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If you're making a 10-minute presentation and worry that's not enough time to get your ideas across, forget about it. Presentation coach Sam Horn says you actually only have 60 seconds to intrigue the decision maker and gain attention for your ideas. So don't cram everything into a tedious 10-minute, breathlessly delivered talk. Follow her approach to cut the ideas to a 60-second pitch. You might also want to acknowledge the person you're pitching is busy and announce you'll only take seven minutes of their time. Relieved and intrigued, they will pay attention.

The Washington, D.C.-based Ms. Horn, author of recently published Got Your Attention?, calls herself the intrigue expert. She was involved for many years with the Maui Writers Conference in Hawaii, which gave writers of books and screenplays the chance to meet with the industry top echelon and pitch their ideas. But mostly, they flopped. "I saw people who worked months and years not getting approval as they couldn't make a compelling message," she said in an interview.

They had packed in far too much material. They had rehearsed that stuff to death. And as she watched the decision makers' eyebrows, she could plot the chances of success in the first 60 seconds – that tell-tale body part would usually signal lack of interest or confusion, rather than intrigue. If the presenters didn't surprise the decision maker with something intriguing in that critical opening minute, the deal would be lost.

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So learn from Kathleen Callender, founder of PharmaJet, a needle free injection technology, who moaned that she had only 10 minutes to pitch a roomful of investors. "Kathleen, you don't have 10 minutes," Ms. Horn retorted. "Those investors will have heard 16 other pitches. You have 60 seconds to break through the afternoon blahs and earn their attention."

Here's what they crafted:

"Did you know there are 1.8 billion vaccinations given every year? Did you know up to half of those vaccinations are given using reused needles? Did you know we are spreading and perpetuating the very diseases we're trying to prevent?

"Imagine if there was a painless, one-use needle for a fraction of the current cost?

"You don't have to imagine it, we've created it. It's called PharmaJet and as this article shows…"

Intrigue was created by three elements that you can apply when pitching your boss, colleagues or clients:

1. Open with three startlingly relevant "did you know questions?" Introduce three things the decision maker doesn't know but would like to. It might include the scope of the problem you're addressing or its urgency, a trend, or an unmet need you're fulfilling. "You'll get eyebrows up," she says.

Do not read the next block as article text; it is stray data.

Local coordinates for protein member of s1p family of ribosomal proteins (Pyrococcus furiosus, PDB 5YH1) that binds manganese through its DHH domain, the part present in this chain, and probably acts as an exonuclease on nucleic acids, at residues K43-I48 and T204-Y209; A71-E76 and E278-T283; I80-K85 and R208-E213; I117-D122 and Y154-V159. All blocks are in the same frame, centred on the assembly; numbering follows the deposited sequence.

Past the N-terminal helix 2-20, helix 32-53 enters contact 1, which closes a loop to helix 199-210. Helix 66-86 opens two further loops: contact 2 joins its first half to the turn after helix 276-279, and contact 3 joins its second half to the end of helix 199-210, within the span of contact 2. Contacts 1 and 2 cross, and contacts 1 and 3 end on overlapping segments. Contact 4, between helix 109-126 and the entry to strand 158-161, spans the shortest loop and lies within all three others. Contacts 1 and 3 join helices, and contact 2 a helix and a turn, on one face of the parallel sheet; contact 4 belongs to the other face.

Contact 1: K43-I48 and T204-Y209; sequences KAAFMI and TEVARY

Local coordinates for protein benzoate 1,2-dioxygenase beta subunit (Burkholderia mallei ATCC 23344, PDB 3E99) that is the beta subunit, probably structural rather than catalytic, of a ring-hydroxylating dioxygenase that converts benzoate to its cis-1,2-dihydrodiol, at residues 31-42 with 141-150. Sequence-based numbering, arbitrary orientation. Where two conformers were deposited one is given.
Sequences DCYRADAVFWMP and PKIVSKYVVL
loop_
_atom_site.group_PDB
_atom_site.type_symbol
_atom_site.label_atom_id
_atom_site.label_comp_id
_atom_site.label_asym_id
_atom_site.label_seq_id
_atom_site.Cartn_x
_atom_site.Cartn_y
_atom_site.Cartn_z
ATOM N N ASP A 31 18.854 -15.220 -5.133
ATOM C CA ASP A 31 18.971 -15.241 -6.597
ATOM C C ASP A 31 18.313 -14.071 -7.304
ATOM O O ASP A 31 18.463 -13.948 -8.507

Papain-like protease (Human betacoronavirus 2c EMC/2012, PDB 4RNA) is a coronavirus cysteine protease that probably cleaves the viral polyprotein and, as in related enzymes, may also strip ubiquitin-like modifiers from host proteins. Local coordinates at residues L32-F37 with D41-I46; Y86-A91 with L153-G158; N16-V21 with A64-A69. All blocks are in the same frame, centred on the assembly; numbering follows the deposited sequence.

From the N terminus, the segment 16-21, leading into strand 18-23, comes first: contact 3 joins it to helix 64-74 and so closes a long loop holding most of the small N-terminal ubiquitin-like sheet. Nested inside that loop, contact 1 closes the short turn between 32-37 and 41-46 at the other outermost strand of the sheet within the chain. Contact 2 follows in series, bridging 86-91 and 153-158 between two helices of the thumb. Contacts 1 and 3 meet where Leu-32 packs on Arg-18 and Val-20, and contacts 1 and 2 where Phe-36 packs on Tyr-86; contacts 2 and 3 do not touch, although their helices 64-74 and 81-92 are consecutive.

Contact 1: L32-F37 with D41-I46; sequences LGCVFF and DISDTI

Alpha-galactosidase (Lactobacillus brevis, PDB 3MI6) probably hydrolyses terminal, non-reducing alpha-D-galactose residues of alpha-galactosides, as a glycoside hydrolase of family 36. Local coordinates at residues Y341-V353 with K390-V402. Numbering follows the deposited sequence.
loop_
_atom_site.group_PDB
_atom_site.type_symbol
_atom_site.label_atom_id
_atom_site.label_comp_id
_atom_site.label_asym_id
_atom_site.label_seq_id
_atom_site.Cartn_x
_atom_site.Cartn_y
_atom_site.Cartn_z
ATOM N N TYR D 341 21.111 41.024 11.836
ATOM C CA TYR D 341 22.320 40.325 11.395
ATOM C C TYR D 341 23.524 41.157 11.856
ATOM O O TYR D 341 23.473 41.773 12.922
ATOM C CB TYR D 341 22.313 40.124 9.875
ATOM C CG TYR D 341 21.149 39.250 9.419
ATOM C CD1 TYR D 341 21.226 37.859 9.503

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2. Use the word imagine linked with three attributes of your proposed solution that everyone would want: The word imagine pulls people out of their preoccupations and alerts them something important is happening. You don't have to be wordy here. Take Ms. Callender: "A painless, one-use needle for a fraction of the current cost." Punchy and intriguing.

3. Transition by saying, "you don't have to imagine it; we've created it. In fact…." Here you're winding up the guts of the 60-second pitch, and want to include some third-party testimonials that endorse your efforts.

Too many pitches, Ms. Horn feels, suffer from infobesity. "It's because we're taught math and science and reading in school but nobody teaches us to be intriguing," she says.

The elephant in the room in business communications, she believes, is that everyone is worried about how much time the discussion will take. If you don't address that issue, the recipient of your pitch will be anxious. But if you bring it up and indicate how little time you will need, you neutralize the issue. The decision maker breathes easier, relaxes and can listen.

To create a memorable rallying cry, she recommends a five step approach:

· Distill: Condense your message to eight words or less, telling people what they need to remember, feel, start or stop. Use a verb that encourages action. All top marketing slogans, she notes, are eight words or less. "If they can't repeat it, they don't get it. If they can't repeat it, they don't tweet it," she says.

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· Rhythm: Find a beat to your words that encourages repetition. She points to the slogan, "what happens in Las Vegas stays in Las Vegas." It's word music.

· Alliteration: Use words that start with the same sound. Entrepreneur Jay Sorensen was surrounded by competitors selling "cardboard insulating sleeves" for coffee. He named his product Java Jackets. Here's three companies that also use alliteration in their name: Bed, Bath & Beyond; Dunkin' Donuts; and Best Buy.

· Rhyme: Try for some rhyme to catch attention and help people remember the message. "Rhyme is subline. If you want to be remembered over time, use rhyme," she says. The U.S. government caught on when its yawner Buckle Up For Safety campaign was changed to Click it or Ticket.

· Pause and punch: Pause for second or two before and after the most important part of your message, for emphasis.

All of this adds up to one word: Intrigue. Without it, nobody's listening.

Harvey Schachter is a Battersea, Ont.-based writer specializing in management issues. He writes Monday Morning Manager and management book reviews for the print edition of Report on Business and an online work-life column, Balance. E-mail Harvey Schachter

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